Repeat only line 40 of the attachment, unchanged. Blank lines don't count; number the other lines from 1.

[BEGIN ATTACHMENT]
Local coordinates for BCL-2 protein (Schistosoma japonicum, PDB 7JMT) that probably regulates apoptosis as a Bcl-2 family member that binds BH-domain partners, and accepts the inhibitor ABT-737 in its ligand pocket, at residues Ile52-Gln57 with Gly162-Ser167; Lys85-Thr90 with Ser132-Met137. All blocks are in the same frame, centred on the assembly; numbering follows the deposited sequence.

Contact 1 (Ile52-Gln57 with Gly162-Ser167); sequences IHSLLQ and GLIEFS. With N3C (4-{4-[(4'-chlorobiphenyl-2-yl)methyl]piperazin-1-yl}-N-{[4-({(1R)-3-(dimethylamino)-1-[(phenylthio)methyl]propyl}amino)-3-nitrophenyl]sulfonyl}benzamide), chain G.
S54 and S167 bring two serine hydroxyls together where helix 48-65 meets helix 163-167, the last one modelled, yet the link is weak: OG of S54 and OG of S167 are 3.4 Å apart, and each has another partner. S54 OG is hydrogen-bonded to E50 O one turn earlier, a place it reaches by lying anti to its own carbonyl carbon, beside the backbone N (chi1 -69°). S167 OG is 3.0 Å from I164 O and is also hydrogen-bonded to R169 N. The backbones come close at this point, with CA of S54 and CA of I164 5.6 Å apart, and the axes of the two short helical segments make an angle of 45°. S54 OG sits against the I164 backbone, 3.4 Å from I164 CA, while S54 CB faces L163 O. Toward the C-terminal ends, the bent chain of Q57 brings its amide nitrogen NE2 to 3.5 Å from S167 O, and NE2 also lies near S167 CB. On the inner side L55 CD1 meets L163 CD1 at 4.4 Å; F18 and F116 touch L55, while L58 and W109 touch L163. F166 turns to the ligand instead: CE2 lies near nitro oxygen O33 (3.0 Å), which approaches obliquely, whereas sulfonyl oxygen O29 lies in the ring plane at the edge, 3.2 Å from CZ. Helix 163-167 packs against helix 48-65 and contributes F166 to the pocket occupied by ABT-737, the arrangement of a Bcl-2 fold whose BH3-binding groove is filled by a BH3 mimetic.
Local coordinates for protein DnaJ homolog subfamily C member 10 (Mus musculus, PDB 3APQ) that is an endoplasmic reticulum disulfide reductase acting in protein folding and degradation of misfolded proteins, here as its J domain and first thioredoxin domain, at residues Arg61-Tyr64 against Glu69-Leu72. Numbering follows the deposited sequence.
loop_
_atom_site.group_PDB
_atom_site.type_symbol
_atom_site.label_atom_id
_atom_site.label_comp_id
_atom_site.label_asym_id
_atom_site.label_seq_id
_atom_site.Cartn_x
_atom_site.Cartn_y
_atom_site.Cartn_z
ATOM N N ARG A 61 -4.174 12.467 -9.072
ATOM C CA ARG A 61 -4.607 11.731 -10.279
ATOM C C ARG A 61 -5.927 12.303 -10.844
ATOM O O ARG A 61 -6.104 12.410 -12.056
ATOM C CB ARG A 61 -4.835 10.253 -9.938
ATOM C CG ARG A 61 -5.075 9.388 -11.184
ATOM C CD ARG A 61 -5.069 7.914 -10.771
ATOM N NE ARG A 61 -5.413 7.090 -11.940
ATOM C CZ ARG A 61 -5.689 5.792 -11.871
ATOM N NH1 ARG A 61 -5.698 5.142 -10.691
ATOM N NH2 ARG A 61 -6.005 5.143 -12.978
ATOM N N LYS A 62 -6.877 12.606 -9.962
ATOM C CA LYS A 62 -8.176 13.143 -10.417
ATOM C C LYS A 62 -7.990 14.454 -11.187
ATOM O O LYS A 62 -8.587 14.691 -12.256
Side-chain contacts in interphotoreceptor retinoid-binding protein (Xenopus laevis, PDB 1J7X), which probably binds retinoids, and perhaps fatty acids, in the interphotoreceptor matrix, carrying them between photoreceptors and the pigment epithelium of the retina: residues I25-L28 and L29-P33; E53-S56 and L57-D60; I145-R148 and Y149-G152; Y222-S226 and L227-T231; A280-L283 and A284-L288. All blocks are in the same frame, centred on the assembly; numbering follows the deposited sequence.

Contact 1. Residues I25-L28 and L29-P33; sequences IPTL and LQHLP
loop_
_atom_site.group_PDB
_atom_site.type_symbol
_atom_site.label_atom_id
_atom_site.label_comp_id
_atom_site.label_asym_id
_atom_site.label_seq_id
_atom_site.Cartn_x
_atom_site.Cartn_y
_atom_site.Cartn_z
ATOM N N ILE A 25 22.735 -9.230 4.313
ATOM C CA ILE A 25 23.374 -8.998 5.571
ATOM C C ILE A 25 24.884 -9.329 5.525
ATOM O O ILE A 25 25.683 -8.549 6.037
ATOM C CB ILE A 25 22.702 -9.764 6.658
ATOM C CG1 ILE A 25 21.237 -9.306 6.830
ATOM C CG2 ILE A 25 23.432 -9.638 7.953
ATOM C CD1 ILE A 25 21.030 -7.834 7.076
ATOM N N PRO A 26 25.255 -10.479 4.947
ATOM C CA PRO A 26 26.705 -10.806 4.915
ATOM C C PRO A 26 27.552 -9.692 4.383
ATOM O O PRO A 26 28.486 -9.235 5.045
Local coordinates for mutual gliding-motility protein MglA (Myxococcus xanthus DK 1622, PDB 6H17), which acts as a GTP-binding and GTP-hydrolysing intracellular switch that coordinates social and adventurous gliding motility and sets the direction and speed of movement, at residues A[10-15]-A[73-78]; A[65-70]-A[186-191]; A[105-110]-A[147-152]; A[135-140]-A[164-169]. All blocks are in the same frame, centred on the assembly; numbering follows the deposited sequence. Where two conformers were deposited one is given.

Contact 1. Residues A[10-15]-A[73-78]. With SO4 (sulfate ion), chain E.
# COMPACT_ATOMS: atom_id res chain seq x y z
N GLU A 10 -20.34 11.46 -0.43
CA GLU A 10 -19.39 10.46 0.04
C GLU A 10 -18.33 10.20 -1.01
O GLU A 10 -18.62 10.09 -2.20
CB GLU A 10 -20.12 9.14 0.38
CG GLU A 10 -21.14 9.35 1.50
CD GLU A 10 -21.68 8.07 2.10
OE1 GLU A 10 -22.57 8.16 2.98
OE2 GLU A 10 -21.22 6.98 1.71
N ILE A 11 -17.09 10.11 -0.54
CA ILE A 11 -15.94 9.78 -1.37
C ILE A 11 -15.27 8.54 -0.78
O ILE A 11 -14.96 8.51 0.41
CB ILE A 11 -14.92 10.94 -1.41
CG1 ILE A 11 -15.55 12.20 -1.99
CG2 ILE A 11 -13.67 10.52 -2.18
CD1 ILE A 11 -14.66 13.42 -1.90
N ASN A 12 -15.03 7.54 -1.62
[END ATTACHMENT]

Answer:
_atom_site.Cartn_y